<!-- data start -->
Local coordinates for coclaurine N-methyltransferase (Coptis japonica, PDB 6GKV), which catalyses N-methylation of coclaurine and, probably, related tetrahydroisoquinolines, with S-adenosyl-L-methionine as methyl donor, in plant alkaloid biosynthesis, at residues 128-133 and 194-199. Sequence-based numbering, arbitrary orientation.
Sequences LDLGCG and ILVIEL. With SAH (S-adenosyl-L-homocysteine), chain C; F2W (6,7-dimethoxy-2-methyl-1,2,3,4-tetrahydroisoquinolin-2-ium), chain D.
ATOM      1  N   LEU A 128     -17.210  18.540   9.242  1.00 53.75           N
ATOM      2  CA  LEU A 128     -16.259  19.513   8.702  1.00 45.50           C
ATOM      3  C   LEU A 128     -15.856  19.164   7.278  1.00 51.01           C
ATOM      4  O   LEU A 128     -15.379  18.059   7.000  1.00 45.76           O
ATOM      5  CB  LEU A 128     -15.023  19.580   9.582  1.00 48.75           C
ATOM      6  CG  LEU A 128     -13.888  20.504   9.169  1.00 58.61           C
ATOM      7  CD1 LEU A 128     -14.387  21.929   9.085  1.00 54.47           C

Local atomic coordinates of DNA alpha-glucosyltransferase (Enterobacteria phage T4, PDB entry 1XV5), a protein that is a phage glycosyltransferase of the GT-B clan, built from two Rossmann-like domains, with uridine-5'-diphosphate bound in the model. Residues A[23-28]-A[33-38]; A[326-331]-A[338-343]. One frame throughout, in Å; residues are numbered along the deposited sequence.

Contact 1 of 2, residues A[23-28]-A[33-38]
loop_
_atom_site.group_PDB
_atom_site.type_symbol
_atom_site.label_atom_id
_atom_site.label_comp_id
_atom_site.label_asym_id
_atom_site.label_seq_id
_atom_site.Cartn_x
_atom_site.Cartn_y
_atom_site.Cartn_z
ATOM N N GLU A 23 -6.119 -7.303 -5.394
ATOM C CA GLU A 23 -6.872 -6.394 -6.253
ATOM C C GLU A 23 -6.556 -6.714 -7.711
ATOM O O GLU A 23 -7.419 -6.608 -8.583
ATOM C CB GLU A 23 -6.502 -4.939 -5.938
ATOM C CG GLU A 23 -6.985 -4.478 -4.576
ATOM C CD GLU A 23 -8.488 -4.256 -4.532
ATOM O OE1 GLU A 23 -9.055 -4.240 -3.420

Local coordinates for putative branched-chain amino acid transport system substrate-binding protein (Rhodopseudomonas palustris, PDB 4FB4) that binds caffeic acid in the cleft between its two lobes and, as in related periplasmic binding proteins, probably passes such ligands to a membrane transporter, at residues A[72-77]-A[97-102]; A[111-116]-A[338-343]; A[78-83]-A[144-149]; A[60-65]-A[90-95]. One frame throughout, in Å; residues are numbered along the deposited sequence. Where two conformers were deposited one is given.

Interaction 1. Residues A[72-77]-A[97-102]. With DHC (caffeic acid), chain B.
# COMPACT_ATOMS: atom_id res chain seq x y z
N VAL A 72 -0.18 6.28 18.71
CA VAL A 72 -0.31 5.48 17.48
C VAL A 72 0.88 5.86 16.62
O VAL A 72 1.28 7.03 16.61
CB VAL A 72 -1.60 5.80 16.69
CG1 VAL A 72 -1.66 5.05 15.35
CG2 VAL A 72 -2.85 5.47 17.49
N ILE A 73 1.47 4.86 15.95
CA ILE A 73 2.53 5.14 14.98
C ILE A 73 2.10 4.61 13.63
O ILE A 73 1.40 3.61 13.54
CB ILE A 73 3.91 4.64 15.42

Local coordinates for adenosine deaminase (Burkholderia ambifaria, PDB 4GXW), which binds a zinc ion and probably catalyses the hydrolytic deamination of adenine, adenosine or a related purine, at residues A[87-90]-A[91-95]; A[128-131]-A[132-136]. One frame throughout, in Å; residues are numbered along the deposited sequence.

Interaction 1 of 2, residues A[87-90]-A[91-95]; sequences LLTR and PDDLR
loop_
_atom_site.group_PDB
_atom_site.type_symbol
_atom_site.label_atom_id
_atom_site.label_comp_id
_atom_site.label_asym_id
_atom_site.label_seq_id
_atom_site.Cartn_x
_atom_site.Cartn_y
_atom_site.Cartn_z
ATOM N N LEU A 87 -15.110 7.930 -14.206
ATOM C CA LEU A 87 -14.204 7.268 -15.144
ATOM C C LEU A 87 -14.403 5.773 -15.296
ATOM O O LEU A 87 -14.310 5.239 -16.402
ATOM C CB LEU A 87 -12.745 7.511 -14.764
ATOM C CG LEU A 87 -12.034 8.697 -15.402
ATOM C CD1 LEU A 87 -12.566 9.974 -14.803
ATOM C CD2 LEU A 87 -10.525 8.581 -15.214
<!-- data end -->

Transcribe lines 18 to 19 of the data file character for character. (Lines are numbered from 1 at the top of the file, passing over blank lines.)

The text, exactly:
_atom_site.label_seq_id
_atom_site.Cartn_x